Evidence in the Complex domain – Some observations from a practitioner

First, a big caveat and some framing for this post: I make no secret of the fact that I’m a big admirer of Dave Snowden and adept of the Cynefin sense-making framework. To anyone that has the capability or interest I’d warmly recommend attending his SenseMaker courses — or at the very least one of his lectures and articles. For a quick intro into that, see my previous posts here. For much more, see Cognitive-Edge.

With that out of the way I henceforth will assume familiarity with Cynefin, the difference between “Complex” and “Complicated” etc.

This post was triggered by this excellent article – and subsequent Twitter exchange — by Dave on the subject of what passes as evidence, particularly in Complex systems. Which, by and large and with some simplifications, are most of the social systems of interest. I would recommend reading that article before proceeding (**).

Timing and full agreement with Dave’s article aside, this topic is near and dear to my heart and gave it quite a bit of thought in the past. The reason ? In my current role one of my tasks is providing early evidence to act as basis of future technological investments (aka “strategy”, rather crudely). This post reflects my observations and experiences in the field of doing just that.

Like Dave mentions in his post, humans — and the social groups they build and are part of — are systems with a large degree of complexity. As CAS (complex adaptive systems) we are dispositional, not causal. More importantly, the nature and degree of predictability of those dispositions vary greatly depending on context: As an individual my personal dispositions are somewhat predictable — will have my usual “black tea and two rye bread toasts” this morning or do I go for a strong coffee ?. Still, even those personal dispositions are influenced — and largely dependent by — the environment I am in: How long and well did I sleep ? Am I at home or at a hotel where I can be tempted by fry-up ?

On the other hand, my individual ability to trigger coherence (narrowly defined as: a group agreeing to act in a certain way), and the time to achieve it decreases rapidly with the size of the group I’m engaged in. For example, it’s usually faster for me to get my immediate family (Dunbar’s “support group” to be precise) to agree on what we are going to cook for Sunday dinner rather than influencing my local community regarding county plans for building a new road close to our house. (Well, at least it tends to be so for some Sunday dinner courses involving fish and my daughters, but I digress…)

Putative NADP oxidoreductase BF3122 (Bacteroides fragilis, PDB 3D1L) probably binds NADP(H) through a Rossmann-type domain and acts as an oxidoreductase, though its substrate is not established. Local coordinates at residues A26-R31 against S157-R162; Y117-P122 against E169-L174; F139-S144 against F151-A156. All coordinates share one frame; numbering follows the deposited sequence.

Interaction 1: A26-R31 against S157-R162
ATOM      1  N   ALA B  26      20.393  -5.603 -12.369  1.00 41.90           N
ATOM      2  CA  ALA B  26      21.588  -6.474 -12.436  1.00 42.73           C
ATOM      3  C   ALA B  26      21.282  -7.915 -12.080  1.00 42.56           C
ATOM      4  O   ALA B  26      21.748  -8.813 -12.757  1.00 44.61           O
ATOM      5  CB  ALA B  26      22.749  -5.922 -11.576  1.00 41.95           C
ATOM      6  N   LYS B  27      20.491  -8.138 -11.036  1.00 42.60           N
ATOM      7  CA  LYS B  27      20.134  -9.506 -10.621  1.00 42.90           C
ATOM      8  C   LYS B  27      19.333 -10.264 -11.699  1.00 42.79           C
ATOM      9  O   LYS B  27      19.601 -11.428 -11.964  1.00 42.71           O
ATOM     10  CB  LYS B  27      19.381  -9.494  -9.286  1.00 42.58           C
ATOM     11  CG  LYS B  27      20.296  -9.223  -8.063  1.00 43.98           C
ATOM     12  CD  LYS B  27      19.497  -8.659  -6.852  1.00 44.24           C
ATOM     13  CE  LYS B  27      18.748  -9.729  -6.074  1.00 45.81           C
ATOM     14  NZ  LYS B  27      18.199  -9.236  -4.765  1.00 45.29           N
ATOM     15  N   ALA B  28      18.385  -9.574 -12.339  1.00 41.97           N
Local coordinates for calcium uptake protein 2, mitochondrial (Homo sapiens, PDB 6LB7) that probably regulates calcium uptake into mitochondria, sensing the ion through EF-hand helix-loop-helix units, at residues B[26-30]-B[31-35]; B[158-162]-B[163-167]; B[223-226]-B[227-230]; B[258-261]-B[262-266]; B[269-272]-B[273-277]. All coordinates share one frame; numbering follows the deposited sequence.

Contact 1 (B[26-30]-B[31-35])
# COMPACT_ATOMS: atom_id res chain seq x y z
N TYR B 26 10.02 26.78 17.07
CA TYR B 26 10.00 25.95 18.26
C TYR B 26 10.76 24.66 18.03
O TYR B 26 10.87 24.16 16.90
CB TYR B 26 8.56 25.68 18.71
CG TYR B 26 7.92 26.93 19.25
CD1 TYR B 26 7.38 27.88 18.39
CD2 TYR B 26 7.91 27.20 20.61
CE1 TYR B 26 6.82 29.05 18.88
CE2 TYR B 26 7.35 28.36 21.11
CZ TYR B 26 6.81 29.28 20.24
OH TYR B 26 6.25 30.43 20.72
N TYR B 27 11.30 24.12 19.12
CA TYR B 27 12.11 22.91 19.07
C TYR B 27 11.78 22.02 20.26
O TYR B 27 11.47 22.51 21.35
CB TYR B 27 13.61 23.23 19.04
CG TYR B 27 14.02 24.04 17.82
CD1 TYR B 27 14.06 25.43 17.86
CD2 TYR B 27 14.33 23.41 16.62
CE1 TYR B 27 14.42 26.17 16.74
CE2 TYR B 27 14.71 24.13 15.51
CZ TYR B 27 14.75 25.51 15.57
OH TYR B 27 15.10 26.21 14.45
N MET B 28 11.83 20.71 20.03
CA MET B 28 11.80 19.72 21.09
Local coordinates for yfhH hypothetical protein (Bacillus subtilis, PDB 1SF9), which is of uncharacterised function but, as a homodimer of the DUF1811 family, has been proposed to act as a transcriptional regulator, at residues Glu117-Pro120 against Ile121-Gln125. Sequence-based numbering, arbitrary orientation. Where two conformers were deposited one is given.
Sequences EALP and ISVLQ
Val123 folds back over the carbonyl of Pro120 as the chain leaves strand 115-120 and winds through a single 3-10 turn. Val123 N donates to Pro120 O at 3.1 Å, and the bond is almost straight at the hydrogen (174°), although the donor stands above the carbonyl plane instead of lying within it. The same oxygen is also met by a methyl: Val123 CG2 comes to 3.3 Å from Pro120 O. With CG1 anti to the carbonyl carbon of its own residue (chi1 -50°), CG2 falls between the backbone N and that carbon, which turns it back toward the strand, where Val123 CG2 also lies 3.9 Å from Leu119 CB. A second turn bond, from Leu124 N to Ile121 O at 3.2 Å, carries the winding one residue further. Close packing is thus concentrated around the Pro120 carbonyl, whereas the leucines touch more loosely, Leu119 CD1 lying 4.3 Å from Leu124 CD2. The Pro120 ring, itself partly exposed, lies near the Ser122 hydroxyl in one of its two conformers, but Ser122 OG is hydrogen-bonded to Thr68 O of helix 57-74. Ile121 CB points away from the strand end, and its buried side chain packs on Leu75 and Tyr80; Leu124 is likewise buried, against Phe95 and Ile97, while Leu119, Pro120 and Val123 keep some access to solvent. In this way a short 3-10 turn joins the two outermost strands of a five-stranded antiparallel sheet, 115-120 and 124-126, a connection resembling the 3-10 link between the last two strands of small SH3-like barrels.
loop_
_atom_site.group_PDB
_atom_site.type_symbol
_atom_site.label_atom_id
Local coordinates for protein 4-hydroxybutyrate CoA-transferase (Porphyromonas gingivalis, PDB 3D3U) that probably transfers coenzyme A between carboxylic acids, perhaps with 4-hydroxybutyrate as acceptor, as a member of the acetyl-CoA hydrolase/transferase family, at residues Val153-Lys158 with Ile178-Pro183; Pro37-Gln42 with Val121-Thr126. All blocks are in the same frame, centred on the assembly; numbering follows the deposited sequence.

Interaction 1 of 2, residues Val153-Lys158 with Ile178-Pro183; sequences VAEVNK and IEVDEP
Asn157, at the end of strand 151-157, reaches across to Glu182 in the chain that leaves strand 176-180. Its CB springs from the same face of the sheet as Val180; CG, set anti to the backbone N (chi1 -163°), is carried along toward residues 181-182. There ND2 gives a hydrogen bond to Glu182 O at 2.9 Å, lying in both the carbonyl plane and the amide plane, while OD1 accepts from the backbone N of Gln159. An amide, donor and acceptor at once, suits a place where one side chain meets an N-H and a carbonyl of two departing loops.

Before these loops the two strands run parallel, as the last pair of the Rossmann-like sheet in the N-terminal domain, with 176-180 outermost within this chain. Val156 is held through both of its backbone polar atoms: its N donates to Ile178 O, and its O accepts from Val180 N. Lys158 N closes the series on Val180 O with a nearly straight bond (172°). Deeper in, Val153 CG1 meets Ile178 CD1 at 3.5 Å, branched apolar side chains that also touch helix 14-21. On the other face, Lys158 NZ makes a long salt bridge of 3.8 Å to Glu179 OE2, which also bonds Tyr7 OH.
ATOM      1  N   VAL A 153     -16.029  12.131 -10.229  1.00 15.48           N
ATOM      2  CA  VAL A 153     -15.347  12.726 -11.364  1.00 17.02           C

While coherence of a certain narrative and evidence are distinct concepts, in a complex environment I consider the two closely intertwined. An understanding of the current state of the system (experience based) coupled with its disposition to evolve into some directions versus others (see this video on the Probable — Possible — Plausible scale) constitutes a starting hypothesis. Based on this starting hypothesis, evidence is gathered — or, rather, manifests itself — as coherence (positive response) to our probing actions.

Important to note here is that those actions take place in a Complex environment. In other words those actions are sense-making pobes — multiple safe-to-fail experiments running in parallel, of which at least 50% of them should fail. The latter point is very important since it provides critical information on where the boundary is, i.e. what constraints are at play and how — and if — we can push against them (relax) or, respectively, enforce. See also below.

In these contexts (Complex domains) the process of gathering evidence is an expression of the distributed act of sense-making: Emergent coherence to a certain narrative is manifested as positive response to our probing actions. The evidence (coherence) co-evolves — and thus informs and guides — further sense-making via distributed probing actions (safe-to-fail, low-cost experiments).